So I'm halfway through week 3, cycle 3 of 5/3/1, and I think the next think to focus on is deadlift.Sumo or Conventional?
The muscle involvement is different with each. That means that some exercises are going to be more effective for one style rather than another.
So, which one do you use, Sumo or Conventional?
Tim provided you a good auxiliary movement, defincit deadlifts. This movement works well for both the sumo and conventional deadlift.
Long story short, I think the accessories I have are good for press, bench, and squat, but that I could put something in for deadlift. My specific weakness is breaking off the floor with legs, at higher intensity and later reps I have to fight the tendency to shift into a stiff-leg deadlift.Muscle Firing Sequence
The Sumo and Conventional Deadlift are two different movement. The muscle firing sequence is different with each. Thus, an auxiliary exercise that works for one style may not be effective for another.
The muscle firing sequences is Leg-Back. That means the legs initially generate more force in the first part of the movement.
The muscle firing sequence is Back-Legs-Back. The erectors and hamstrings initially break the weight off the floor.
The Right Auxiliary Exercise For The Right Method
Thus, the method you use determines the auxiliary exercises you use.
"Research is what I am doing, when I don't know what I am doing." Einstine
The only way to find out which auxiliary exercise work best is to experiment, which you are doing.
Here is what I know so far:
Hip Thrusts: I can do these up to about 40% of my squat training number. If these are a good exercise, I'd have to bang together some 2x4's to make a station, but I'm willing to do so if these are a recommendation for my specific issue.Hip Thrust
The value of Hip Thrust is once the bar get to you knees. At that point, you need to drive your hips through.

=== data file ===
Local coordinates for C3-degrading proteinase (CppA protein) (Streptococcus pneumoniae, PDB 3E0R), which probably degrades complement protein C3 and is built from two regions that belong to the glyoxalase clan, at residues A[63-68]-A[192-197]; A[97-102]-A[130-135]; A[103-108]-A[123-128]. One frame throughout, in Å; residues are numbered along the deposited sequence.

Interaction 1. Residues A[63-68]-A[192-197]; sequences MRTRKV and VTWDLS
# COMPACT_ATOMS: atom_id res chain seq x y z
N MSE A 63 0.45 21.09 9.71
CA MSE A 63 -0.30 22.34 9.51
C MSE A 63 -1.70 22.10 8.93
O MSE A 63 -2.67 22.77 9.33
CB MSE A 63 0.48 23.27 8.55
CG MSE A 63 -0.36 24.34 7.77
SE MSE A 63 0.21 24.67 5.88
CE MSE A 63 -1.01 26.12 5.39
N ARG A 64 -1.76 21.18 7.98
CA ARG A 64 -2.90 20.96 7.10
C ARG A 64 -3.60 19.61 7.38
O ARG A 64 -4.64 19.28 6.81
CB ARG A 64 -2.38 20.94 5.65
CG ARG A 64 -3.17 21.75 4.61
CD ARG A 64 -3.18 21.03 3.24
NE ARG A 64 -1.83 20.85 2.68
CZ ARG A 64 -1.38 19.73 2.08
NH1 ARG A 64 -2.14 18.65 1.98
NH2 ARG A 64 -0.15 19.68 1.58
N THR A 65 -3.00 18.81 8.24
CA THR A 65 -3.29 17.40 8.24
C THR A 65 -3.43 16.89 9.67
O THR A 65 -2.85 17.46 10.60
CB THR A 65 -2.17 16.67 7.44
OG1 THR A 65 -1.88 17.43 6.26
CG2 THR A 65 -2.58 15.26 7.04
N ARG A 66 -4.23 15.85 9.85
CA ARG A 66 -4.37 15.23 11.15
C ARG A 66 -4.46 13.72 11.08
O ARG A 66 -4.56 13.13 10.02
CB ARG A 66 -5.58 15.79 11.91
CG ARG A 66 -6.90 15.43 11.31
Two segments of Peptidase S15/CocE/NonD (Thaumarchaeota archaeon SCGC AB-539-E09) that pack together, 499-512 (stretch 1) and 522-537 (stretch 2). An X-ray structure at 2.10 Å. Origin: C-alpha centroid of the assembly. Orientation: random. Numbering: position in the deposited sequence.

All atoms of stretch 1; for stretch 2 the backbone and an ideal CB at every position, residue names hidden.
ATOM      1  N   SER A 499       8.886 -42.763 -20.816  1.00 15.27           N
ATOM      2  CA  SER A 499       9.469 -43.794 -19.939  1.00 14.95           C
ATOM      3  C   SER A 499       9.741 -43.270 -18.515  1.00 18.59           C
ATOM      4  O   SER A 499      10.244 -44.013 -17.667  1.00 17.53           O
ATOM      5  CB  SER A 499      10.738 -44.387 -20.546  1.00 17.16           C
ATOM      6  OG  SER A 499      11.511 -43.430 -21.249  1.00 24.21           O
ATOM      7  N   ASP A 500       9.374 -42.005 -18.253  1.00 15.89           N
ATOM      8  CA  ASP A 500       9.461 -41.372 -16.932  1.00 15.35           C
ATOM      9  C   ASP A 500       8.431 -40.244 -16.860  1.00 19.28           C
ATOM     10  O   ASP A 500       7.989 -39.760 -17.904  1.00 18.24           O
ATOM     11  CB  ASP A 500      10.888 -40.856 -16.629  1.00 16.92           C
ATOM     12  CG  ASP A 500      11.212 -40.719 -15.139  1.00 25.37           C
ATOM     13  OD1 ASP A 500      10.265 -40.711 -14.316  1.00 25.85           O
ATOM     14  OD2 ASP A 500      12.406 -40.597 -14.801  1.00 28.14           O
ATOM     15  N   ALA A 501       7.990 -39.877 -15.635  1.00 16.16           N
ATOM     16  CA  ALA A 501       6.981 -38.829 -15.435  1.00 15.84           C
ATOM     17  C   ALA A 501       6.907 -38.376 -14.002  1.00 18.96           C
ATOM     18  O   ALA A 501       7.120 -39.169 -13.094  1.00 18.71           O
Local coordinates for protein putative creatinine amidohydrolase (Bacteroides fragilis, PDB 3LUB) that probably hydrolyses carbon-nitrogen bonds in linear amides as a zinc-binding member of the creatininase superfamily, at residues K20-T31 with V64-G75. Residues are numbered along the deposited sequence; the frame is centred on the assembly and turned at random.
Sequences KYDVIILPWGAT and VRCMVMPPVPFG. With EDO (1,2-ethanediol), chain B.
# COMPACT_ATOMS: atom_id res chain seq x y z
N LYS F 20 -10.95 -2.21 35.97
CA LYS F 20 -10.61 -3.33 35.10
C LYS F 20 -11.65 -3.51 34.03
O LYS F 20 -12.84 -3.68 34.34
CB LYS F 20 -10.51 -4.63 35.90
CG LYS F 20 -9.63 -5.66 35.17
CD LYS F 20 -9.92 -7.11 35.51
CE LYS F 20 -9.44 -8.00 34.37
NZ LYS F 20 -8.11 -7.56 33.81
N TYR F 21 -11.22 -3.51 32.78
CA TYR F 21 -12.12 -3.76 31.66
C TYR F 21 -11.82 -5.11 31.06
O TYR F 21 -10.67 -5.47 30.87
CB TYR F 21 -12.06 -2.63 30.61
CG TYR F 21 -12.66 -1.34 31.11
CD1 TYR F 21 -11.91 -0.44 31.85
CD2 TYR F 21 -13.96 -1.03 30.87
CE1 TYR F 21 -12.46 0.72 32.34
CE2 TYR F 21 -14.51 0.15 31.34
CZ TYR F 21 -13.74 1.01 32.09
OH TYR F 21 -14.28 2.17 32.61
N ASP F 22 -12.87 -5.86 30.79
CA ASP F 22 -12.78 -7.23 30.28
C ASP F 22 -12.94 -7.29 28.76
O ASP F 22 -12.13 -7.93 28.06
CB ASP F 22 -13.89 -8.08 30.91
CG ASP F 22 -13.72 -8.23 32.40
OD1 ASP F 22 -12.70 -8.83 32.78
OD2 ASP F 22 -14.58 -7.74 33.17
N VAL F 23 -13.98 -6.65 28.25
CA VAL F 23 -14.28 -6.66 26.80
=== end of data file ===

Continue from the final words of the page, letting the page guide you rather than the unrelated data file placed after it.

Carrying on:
Hip Thrust have little value in coming off the floor.
Glute-Ham Raises: Tried doing these, the result was, ahem, humbling. Even practically throwing myself up off the floor to 45 degrees I would immediately drop back down. Seems to me if I can't get at least half ROM these might not be the best place to start.Glute Ham Raise
I personally have never seen any benefits from this auxiliary exercise.
However, some of my lifting buddies swear by it.
If works for you use, it. If it doesn't, dump it.
I find this movement works for me. A friend say it does nothing for him.
So again, use what works.
Good Mornings: I see these recommended all the time here. Rippetoe says not to do them until you can squat 300, though I don't know why he says that. Is this a safe starting point?Good Mornings
This is my staple deadlift exercise for strength. I have NO idea why Mark would make that statement. Anyone can do them.
Pause Deficit Deads: Is there such a thing? Figure a 4" platform, raise up 4" to get to the starting point for a regular deadlift, and hang there, then complete rep?Deficit Deadlifts
These are an effective method of increasing your deadlift for both sumo and conventional deadlifters.
As a Conventional Deadlifter, I use to pull them off my shoe tops, a 4" platform.
It's a real bitch breaking the weight off the floor from 4" "down under".
My Deficit Deadlift was about 50 lbs/10% less than my regular deadlift.
2" Platform, Jungledoc
As Jungledoc stated, a 2" platform is a good place to start and perhaps stay.
Mike Tronski, a fellow Sumo Deadlifter, performs them off a 2" platform. Tronski's increased his deadlift with this method.
Also, the pulling off a 2" platform is a bit less tramatic on your lower back. So, try that first.
So my question is, does it really matter which one to start with?Effective Auxiliary Exercises
The most effective auxiliary exercises are those that are most like the movement you are trying to improve.
Tim, Deficit Deadlifts is a good starting point.